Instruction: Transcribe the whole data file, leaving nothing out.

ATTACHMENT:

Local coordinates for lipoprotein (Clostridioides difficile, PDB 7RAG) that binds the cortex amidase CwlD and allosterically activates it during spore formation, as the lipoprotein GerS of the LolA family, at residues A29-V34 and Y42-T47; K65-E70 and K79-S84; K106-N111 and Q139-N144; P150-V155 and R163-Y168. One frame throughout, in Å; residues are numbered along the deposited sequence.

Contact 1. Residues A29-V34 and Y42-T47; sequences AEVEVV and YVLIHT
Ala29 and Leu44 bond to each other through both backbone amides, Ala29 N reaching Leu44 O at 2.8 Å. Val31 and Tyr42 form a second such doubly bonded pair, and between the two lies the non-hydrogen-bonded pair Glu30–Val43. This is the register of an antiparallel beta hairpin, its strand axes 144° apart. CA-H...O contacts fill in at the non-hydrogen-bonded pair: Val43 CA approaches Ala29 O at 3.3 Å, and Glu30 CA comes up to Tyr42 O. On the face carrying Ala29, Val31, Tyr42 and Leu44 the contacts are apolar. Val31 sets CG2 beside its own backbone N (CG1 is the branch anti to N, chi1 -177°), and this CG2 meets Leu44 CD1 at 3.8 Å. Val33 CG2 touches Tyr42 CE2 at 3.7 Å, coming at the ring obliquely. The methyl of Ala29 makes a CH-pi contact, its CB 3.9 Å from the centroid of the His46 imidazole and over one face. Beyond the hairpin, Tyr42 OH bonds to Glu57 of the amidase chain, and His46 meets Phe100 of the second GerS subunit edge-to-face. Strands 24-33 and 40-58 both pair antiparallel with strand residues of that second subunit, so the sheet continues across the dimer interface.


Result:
Local coordinates for lipoprotein (Clostridioides difficile, PDB 7RAG) that binds the cortex amidase CwlD and allosterically activates it during spore formation, as the lipoprotein GerS of the LolA family, at residues A29-V34 and Y42-T47; K65-E70 and K79-S84; K106-N111 and Q139-N144; P150-V155 and R163-Y168. One frame throughout, in Å; residues are numbered along the deposited sequence.

Contact 1. Residues A29-V34 and Y42-T47; sequences AEVEVV and YVLIHT
Ala29 and Leu44 bond to each other through both backbone amides, Ala29 N reaching Leu44 O at 2.8 Å. Val31 and Tyr42 form a second such doubly bonded pair, and between the two lies the non-hydrogen-bonded pair Glu30–Val43. This is the register of an antiparallel beta hairpin, its strand axes 144° apart. CA-H...O contacts fill in at the non-hydrogen-bonded pair: Val43 CA approaches Ala29 O at 3.3 Å, and Glu30 CA comes up to Tyr42 O. On the face carrying Ala29, Val31, Tyr42 and Leu44 the contacts are apolar. Val31 sets CG2 beside its own backbone N (CG1 is the branch anti to N, chi1 -177°), and this CG2 meets Leu44 CD1 at 3.8 Å. Val33 CG2 touches Tyr42 CE2 at 3.7 Å, coming at the ring obliquely. The methyl of Ala29 makes a CH-pi contact, its CB 3.9 Å from the centroid of the His46 imidazole and over one face. Beyond the hairpin, Tyr42 OH bonds to Glu57 of the amidase chain, and His46 meets Phe100 of the second GerS subunit edge-to-face. Strands 24-33 and 40-58 both pair antiparallel with strand residues of that second subunit, so the sheet continues across the dimer interface.